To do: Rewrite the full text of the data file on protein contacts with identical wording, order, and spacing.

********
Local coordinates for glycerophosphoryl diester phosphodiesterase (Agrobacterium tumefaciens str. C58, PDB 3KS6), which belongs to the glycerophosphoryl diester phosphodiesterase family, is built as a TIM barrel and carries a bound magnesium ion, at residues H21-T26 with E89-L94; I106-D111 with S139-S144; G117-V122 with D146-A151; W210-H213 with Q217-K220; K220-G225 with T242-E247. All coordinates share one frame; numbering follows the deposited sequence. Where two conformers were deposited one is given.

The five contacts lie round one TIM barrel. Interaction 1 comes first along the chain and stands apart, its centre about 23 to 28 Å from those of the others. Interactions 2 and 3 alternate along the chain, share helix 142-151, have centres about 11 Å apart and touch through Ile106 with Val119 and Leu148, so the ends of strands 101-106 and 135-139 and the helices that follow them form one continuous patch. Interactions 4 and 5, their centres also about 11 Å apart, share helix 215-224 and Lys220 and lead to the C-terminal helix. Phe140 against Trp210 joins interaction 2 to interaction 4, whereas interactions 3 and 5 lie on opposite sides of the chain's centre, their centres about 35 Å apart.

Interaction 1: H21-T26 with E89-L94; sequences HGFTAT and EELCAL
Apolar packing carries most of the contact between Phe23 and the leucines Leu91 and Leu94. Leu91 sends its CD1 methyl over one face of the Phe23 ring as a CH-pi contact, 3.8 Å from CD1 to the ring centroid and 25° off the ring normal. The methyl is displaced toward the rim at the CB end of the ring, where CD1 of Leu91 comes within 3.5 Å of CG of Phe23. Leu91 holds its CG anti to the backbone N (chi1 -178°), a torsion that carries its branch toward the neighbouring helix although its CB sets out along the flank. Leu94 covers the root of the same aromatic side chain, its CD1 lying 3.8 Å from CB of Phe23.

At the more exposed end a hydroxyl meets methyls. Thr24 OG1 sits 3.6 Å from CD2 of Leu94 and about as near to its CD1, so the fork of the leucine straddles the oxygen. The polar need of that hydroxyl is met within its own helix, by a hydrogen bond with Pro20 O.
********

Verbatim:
Local coordinates for glycerophosphoryl diester phosphodiesterase (Agrobacterium tumefaciens str. C58, PDB 3KS6), which belongs to the glycerophosphoryl diester phosphodiesterase family, is built as a TIM barrel and carries a bound magnesium ion, at residues H21-T26 with E89-L94; I106-D111 with S139-S144; G117-V122 with D146-A151; W210-H213 with Q217-K220; K220-G225 with T242-E247. All coordinates share one frame; numbering follows the deposited sequence. Where two conformers were deposited one is given.

The five contacts lie round one TIM barrel. Interaction 1 comes first along the chain and stands apart, its centre about 23 to 28 Å from those of the others. Interactions 2 and 3 alternate along the chain, share helix 142-151, have centres about 11 Å apart and touch through Ile106 with Val119 and Leu148, so the ends of strands 101-106 and 135-139 and the helices that follow them form one continuous patch. Interactions 4 and 5, their centres also about 11 Å apart, share helix 215-224 and Lys220 and lead to the C-terminal helix. Phe140 against Trp210 joins interaction 2 to interaction 4, whereas interactions 3 and 5 lie on opposite sides of the chain's centre, their centres about 35 Å apart.

Interaction 1: H21-T26 with E89-L94; sequences HGFTAT and EELCAL
Apolar packing carries most of the contact between Phe23 and the leucines Leu91 and Leu94. Leu91 sends its CD1 methyl over one face of the Phe23 ring as a CH-pi contact, 3.8 Å from CD1 to the ring centroid and 25° off the ring normal. The methyl is displaced toward the rim at the CB end of the ring, where CD1 of Leu91 comes within 3.5 Å of CG of Phe23. Leu91 holds its CG anti to the backbone N (chi1 -178°), a torsion that carries its branch toward the neighbouring helix although its CB sets out along the flank. Leu94 covers the root of the same aromatic side chain, its CD1 lying 3.8 Å from CB of Phe23.

At the more exposed end a hydroxyl meets methyls. Thr24 OG1 sits 3.6 Å from CD2 of Leu94 and about as near to its CD1, so the fork of the leucine straddles the oxygen. The polar need of that hydroxyl is met within its own helix, by a hydrogen bond with Pro20 O.